Note: Although this blog focuses on technology and the law, with their occasional intermixing, there are times when I feel it appropriate to write on other topics of importance.
The news item shocked me today. A little over a month after twenty young kids were gunned down in their school rooms, people had to act like jerks. Worse than jerks, actually.
The father of one of the victims, a little boy who died at the age of six, was testifying at a public hearing in Connecticut. After he let people see a little bit of his grief, he asked the legislators to do something, anything. While asking that something be done, hecklers in the audience shouted, “Second Amendment,” and “Our rights will not be infringed.”
What the hell is wrong with people?
I ask that question as a broad one, encompassing all of us. It’s not just “some people.”
I can only speak as to discourse in the U.S. Here in this country we have a real nastiness that flows through us. When we disagree with someone, we belittle them. We call them names. We attack them. We don’t debate the merits of that person’s ideas. We relish in gutter debates. We think that we have to win the argument—as these people in Connecticut apparently do—regardless of the pain others may feel at the moment. How hard would it have been for the gun rights advocates in the Connecticut crowd to have waited their turn to speak, politely offered sympathy to this father, and then calmly explain why his ideas might be wrong?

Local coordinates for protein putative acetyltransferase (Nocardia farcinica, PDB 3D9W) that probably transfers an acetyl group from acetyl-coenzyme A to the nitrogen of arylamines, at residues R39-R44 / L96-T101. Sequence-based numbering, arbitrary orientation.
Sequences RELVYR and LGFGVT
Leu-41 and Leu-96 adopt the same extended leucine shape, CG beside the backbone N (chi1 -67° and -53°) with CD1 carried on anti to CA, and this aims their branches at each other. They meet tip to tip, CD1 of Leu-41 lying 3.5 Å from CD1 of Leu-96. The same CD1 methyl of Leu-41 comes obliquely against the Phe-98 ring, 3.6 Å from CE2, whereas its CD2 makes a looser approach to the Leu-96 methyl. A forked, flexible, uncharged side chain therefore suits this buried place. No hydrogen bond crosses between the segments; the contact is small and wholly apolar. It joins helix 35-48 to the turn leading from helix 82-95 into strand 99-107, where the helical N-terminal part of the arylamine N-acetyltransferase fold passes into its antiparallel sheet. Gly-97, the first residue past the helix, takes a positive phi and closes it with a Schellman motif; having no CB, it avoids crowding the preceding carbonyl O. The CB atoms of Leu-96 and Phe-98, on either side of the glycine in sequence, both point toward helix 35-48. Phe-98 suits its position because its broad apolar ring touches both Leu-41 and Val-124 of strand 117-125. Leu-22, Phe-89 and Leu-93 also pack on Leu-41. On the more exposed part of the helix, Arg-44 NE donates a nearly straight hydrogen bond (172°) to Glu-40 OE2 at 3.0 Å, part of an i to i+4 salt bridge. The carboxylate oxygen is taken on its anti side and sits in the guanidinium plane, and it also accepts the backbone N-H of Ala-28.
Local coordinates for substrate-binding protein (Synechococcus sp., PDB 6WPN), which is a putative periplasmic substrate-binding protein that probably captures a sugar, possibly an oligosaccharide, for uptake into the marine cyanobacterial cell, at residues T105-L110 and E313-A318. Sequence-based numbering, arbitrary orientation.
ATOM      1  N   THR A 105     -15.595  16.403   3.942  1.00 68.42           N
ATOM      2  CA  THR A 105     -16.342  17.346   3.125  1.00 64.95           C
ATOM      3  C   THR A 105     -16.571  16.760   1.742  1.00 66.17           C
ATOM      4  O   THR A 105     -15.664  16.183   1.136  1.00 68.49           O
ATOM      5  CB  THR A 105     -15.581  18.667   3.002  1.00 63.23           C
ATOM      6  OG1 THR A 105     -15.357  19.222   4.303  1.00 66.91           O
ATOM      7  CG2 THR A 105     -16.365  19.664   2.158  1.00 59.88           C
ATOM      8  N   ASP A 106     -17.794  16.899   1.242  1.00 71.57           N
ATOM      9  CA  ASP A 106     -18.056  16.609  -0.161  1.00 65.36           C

This current of nastiness doesn’t just show up in gun control debates. It shows up in the inevitable pro-life/pro-choice rallies and confrontations outside clinics that perform abortions. We must prove we are right, no matter what pain the pregnant woman may be feeling. The nastiness shows up in our humor. Jokes made at the expense of others because of their skin color, religion, or sexual orientation.
I will admit that I am guilty of this kind of nastiness at times. Sometimes I’ve said things I really shouldn’t have. Other times I’ve said things that I realize later were only a little insensitive.
I don’t know what the solution is. But I strongly believe that this nastiness—that we not only accept but that we embrace—is a source of decay, like the start of a cavity in a tooth. If we keep ignoring it, the decay will not heal itself.